The proposed region that the U.S Fish and Wildlife Service are looking to set up their Wildlife refuge.

WILTON — The Board of Selectpersons voted unanimously on Tuesday, Aug. 1, to sign a letter addressed to Senators Susan Collins and Angus King, as well as United States Representative Jared Golden, voicing concern about a potential National Wildlife Refuge in the High Peaks Region of western Maine.

Franklin County Commissioner Bob Carlton, along with former Wilton Selectperson Tom Saviello appeared before the Select Board as concerned citizens over this refuge and asked them to sign a letter to share this concern.

Along with Wilton, Saviello stated the towns of Avon, Eustis and Phillips had also signed the letter. Eustis and Avon have confirmed their signatures, but Phillips could not be reached to confirm their involvement.

According to Carlton, the U.S. Fish & Wildlife Service [USFWS] is working with Nancy Perlson, a local conservation leader from Madrid Township to push for a wildlife refuge in the High Peaks Region.

From its website, the USFWS outlined the project and stated that, “the region’s high-elevation habitats, and the species they support, are currently underrepresented in the Refuge System.”

Two scoping sessions were held by USFWS representative Paul Casey in May, with one session held in Rangeley on Tuesday, May 16, and the second held in Farmington on Thursday, May 18. The purpose of these sessions was to get feedback on land conservation in the High Peaks Region from the community.


Carlton, who was in attendance, stated that USFWS’s presence in the region is unnecessary and would impose more restrictions than what the state of Maine currently enforces.

Carlton stated that multiple questions were asked about the reasoning behind USFWS’s interest in the High Peaks Region, for which he found responses inadequate.

“‘What are we protecting?’ They couldn’t answer that,” Carlton stated. “‘Where’s the problem?’ They couldn’t tell us that. ‘Why are you here?’ They couldn’t tell us that. They said, ‘we’ll go through our process, and then we’ll tell you.'”

“This is a solution, or proposed solution looking for a problem,” Carlton added.

The Franklin County commissioners voted not to support the proposal in May of this year, with Carlton and fellow Commissioner Lance Harvell voting against it citing taking more land off the tax rolls as one of the reasons. Commission Chairman Terry Brann abstained.

Carlton stated that in the region they had outlined for the project, he estimated 80,000 acres of land already in conservation in some form or another with local and state partners and private landowners.


Carlton’s aversion towards the refuge stems from his belief that keeping conservation efforts in the hands of the state as opposed to the federal government will allow Maine residents to have a greater voice when it comes to making changes or altering current laws regarding land conservation.

Saviello, originally supporting of the USFWS’s first proposal which came ten years prior to this current proposal, echoed this concern, stating, “If there’s a problem in the refuge, access and so forth, you have to go to Washington D.C. If there’s a problem in our public lands today, where do you go? You go to Augusta, you go to your legislator. You have a voice, it’s very strong.”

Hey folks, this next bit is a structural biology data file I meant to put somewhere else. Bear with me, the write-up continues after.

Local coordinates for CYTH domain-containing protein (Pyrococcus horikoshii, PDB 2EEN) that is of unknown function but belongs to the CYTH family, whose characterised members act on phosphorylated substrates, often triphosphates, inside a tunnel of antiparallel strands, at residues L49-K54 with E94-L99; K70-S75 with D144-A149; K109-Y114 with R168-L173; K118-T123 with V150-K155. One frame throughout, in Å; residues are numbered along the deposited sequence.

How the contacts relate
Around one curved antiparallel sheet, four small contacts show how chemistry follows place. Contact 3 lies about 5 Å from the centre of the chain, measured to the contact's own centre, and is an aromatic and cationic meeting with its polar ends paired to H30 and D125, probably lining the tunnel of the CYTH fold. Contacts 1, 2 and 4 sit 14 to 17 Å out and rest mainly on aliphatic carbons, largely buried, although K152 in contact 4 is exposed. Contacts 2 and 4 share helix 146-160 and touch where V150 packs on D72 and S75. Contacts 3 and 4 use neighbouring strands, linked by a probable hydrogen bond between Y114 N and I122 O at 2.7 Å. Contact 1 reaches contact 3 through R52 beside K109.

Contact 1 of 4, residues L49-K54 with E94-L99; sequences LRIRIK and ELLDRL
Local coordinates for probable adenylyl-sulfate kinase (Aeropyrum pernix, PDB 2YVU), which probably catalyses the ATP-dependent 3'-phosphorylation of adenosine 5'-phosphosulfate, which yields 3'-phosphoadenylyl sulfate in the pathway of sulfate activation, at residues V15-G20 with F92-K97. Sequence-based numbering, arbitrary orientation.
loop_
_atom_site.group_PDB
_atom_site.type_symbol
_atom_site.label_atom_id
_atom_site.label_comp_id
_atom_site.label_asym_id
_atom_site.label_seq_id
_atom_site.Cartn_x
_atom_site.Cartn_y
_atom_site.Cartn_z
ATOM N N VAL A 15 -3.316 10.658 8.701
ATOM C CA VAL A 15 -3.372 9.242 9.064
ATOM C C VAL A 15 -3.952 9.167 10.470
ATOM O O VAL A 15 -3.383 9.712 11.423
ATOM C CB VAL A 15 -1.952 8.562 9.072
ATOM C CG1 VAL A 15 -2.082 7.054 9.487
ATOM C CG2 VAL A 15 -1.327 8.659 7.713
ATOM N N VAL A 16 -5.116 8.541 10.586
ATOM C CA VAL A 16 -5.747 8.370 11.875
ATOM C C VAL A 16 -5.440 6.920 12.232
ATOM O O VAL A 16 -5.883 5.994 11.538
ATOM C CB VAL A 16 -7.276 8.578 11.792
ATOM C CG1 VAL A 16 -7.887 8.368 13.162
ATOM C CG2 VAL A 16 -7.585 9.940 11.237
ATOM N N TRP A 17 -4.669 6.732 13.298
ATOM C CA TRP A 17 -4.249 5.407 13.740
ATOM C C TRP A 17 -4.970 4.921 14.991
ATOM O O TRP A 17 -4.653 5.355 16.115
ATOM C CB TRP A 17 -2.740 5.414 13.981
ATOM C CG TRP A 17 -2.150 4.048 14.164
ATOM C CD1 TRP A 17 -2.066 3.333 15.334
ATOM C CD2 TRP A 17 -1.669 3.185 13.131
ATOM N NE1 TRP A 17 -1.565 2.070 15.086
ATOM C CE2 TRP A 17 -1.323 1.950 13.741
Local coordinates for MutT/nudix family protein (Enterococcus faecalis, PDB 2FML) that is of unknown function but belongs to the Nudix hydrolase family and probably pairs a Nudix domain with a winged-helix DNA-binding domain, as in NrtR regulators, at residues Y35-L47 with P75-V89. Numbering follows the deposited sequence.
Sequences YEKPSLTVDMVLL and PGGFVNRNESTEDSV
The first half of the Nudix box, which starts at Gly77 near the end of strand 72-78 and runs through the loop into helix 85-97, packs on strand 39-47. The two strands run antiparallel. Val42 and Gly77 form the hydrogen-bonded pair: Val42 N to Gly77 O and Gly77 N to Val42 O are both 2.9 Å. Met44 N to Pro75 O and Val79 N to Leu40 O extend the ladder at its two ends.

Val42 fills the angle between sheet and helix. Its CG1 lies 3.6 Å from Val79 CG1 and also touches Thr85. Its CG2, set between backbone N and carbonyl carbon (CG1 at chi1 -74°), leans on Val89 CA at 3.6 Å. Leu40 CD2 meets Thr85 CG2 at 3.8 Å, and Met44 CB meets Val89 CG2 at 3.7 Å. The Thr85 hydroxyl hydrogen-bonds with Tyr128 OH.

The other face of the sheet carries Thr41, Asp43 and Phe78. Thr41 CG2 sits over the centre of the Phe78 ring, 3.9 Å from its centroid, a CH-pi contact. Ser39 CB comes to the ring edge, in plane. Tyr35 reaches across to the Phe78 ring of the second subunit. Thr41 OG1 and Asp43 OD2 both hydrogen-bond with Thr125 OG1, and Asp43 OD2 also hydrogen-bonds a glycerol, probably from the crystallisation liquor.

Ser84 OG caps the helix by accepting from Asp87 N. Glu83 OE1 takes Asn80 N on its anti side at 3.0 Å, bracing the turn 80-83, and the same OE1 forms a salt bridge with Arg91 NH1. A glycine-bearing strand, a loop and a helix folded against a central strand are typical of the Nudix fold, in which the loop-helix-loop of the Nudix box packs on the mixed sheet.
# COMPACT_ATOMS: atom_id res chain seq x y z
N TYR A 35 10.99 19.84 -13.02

Selectperson Mike Wells shared this sentiment, stating, “The closer it is to home, the more of a voice you have if it is in Augusta. We’ve done a great job with the 80,000 plus acres in this region already that is in some sort of preserve status.”

“We can do just fine all by ourselves,” he added.

Bob Carlton, right, speaks to the Wilton Select Board on Tuesday, Aug. 1, over his concerns over the U.S. Fish and Wildlife Service potentially setting up a National Wildlife Refuge in the High Peaks Region. A refuge could put more restrictions on the region with fewer options for locals to negotiate those restrictions, Carlton said. Brian Ponce/Franklin Journal

Carlton gave examples of what the restrictions could mean, and they included no more ATV access and no lead ammunition when hunting small game.

“We all want to protect the High Peaks, there’s no question about it,” he stated. “We want to keep what’s there. We want to keep it open for all the things that we’d like to do. The traditional use is hunting, fishing, snowmobiling, ATV, mountain biking, bird watching, you name it, it’s all there to do.”


Carlton extended his example to a project that he was involved in which, as a consulting forester, he helped clear 140 acres of trees to make a trail in Sugarloaf. According to Carlton, it involved three years of permitting before they could begin work. Carlton estimated the project would take one winter, but was told that he had three weeks to finish the project due to a new USFWS regulation involving the Northern Long-Eared Bat.

“I just couldn’t believe it,” he said. “So we couldn’t waste any time. So we went to work. We hit it hard.”

Carlton stated that when he and his team were close to the completion of the project, he was told the deadline for the new regulation had been extended.

“I can’t tell you how many numbers there are in what the cost was to Sugarloaf,” he stated, “but it was significant. It was six figures that cost them to accelerate this whole harvest.”

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